As the City of Detroit is learning, discrimination claims under the Americans with Disabilities Act may not result from your typical disabilities. Susan McBride, a city employee, filed a lawsuit under the Americans with Disabilities Act in 2007, claiming the City violated her rights under the ADA by failing to accommodate her chemical sensitivity. Ms. McBride claimed a life-long chemical sensitivity to scented substances such as perfume, body lotion, aftershave, cologne, hand cream, hair spray, deodorant, and various cleaning compounds. Exposure to these and other irritants caused headaches, nausea, chest tightness, cough, and rhinitis and required her to seek medical care. When a coworker refused to quit wearing perfume Ms. McBride complained to her supervisor and requested the City implement and enforce a “no-scent policy” as an accommodation to her chemical sensitivity. The City denied her request and offered no alternative accommodation.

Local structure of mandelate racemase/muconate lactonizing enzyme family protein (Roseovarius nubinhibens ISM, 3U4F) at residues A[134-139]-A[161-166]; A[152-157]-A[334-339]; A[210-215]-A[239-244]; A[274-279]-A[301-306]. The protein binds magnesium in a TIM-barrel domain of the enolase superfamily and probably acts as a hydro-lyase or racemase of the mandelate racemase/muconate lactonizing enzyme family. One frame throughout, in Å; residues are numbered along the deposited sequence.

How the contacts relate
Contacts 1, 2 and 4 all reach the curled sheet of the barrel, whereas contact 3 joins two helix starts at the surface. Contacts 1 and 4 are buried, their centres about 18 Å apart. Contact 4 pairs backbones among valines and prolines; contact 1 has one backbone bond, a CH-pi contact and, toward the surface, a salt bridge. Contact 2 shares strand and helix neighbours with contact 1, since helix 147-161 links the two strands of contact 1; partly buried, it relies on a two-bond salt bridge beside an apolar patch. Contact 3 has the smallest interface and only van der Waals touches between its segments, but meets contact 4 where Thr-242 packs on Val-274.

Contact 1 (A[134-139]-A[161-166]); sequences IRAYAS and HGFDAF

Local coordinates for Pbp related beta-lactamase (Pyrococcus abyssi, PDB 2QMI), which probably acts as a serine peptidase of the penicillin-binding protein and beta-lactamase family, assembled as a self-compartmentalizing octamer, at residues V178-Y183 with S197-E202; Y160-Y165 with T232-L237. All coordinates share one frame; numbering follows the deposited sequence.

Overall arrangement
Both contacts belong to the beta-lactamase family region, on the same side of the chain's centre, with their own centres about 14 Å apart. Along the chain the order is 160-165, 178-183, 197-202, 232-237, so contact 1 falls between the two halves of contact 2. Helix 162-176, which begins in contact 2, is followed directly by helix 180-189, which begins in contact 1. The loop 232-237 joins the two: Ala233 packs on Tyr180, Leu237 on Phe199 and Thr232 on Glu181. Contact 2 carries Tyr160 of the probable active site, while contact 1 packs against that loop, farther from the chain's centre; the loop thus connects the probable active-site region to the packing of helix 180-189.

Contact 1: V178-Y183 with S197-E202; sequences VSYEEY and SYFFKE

A disability determination under the ADA (now updated and revised as the ADAAA) is to be made on a case-by-case basis. The City of Detroit filed a motion to dismiss Ms. McBride’s case in 2007, but the motion was denied. (pdf) Recently, the City of Detroit settled out of court with Ms. McBride for $100,000. It will also be putting up signs warning workers to avoid wearing scented products. Because the case was settled, it is not possible to say if her chemical sensitivity would be considered a disability under the ADA or ADAAA.

What do employers need to take away from this case? A few things spring to mind:

(1) Take employee complaints seriously.
(2) Address issues promptly to avoid unnecessary costs later.
(3) Consider if a policy might fix a problem.